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Car and Driver: 2017 BMW Diesels Delayed Due to Additional EPA Emissions Testing


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2014 BMW 328d xDrive M Sport wagon

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The EPA’s increased scrutiny on diesel emissions in the U.S. has delayed production of BMW’s 2017 model-year diesel vehicles, a BMW spokesperson confirmed. Certification of four diesel models—including the 328d sedan, 328d wagon (pictured), X3 xDrive28d, and X5 xDrive 35d—is still pending additional testing, and production of these vehicles won’t begin until they are officially homologated for sale in the U.S.

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This doesn’t come as too much of a surprise, as the EPA stated in September of last year (soon after Volkswagen’s emissions scandal was revealed to the public) that it would significantly up its testing procedures for all diesels in the U.S. This means comparing real-world and lab-generated emissions results, along with testing non-manufacturer-supplied test vehicles. Previously, the more stringent tests delayed the on-sale date of the Chevrolet Colorado and GMC Canyon diesel pickup trucks.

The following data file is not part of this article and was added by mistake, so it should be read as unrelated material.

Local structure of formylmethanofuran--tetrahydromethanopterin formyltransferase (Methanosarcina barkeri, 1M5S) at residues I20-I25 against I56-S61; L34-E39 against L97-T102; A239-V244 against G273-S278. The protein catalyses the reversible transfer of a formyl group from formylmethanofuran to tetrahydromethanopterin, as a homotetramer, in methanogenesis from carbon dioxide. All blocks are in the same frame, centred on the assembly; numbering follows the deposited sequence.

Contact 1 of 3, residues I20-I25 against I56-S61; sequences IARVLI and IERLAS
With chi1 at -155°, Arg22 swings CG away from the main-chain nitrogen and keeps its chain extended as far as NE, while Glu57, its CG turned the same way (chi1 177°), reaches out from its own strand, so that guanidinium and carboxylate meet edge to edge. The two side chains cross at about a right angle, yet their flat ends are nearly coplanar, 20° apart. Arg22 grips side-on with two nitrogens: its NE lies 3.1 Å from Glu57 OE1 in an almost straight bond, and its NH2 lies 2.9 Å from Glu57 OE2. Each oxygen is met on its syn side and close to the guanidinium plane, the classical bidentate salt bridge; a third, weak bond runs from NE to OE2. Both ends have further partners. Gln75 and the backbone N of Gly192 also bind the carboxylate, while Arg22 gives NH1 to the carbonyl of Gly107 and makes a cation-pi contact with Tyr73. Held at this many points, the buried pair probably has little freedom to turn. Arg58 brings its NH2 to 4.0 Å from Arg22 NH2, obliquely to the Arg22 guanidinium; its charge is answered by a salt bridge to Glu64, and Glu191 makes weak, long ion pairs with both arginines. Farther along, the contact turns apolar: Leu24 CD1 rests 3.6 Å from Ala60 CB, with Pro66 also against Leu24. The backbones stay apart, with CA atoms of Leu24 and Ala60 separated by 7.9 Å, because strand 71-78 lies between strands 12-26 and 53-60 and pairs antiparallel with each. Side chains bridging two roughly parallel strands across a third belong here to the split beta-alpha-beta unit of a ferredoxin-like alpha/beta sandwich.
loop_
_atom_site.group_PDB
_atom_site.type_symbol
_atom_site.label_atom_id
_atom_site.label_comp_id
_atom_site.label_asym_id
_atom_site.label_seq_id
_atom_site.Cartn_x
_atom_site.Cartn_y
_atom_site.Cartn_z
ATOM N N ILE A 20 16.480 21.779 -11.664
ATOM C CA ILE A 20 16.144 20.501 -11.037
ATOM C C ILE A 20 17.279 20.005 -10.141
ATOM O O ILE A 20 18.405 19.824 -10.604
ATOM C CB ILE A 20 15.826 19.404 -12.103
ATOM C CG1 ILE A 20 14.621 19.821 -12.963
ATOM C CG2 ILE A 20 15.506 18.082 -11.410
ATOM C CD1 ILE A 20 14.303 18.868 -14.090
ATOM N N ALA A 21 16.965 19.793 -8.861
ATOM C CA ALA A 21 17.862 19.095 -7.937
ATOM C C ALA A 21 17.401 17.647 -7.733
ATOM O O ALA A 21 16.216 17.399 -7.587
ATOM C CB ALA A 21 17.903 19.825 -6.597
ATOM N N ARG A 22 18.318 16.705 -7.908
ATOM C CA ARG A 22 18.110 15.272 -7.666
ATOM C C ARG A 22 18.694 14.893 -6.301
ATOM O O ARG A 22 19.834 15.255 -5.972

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The BMW models affected by the delay use either a 2.0-liter four-cylinder turbodiesel, for 28d models, or a 3.0-liter six-cylinder turbodiesel, for 35d models, and no changes were made to these engines for 2017. BMW has insisted in the past that its cars meet all emissions requirements in the U.S., despite rumors to the contrary, issuing a statement in September 2015 saying that the company “does not manipulate or rig any emissions tests.”

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Curiously, the diesel-powered BMW 5-series, the 535d, is not included in this certification process, despite sharing its engine with the X5 xDrive 35d. In fact, BMW has not released any information about the 2017 5-series sedan lineup—perhaps because of the impending debut of the redesigned 5-series. In the meantime, 2016 BMW diesel models, including the outgoing 535d, are unaffected by the delay.

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